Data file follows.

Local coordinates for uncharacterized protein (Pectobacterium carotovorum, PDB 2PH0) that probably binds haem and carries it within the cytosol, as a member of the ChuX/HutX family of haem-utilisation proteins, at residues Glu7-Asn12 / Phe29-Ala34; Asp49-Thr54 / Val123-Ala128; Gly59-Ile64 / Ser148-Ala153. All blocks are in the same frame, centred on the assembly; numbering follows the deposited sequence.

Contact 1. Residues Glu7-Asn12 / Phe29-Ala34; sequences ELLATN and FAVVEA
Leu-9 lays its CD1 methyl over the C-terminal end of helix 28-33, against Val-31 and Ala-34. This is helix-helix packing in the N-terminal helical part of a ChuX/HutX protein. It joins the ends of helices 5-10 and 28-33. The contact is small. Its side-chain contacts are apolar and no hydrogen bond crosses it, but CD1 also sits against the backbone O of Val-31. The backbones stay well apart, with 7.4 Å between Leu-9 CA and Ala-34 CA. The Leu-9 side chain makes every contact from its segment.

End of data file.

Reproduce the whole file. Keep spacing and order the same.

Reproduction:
Local coordinates for uncharacterized protein (Pectobacterium carotovorum, PDB 2PH0) that probably binds haem and carries it within the cytosol, as a member of the ChuX/HutX family of haem-utilisation proteins, at residues Glu7-Asn12 / Phe29-Ala34; Asp49-Thr54 / Val123-Ala128; Gly59-Ile64 / Ser148-Ala153. All blocks are in the same frame, centred on the assembly; numbering follows the deposited sequence.

Contact 1. Residues Glu7-Asn12 / Phe29-Ala34; sequences ELLATN and FAVVEA
Leu-9 lays its CD1 methyl over the C-terminal end of helix 28-33, against Val-31 and Ala-34. This is helix-helix packing in the N-terminal helical part of a ChuX/HutX protein. It joins the ends of helices 5-10 and 28-33. The contact is small. Its side-chain contacts are apolar and no hydrogen bond crosses it, but CD1 also sits against the backbone O of Val-31. The backbones stay well apart, with 7.4 Å between Leu-9 CA and Ala-34 CA. The Leu-9 side chain makes every contact from its segment.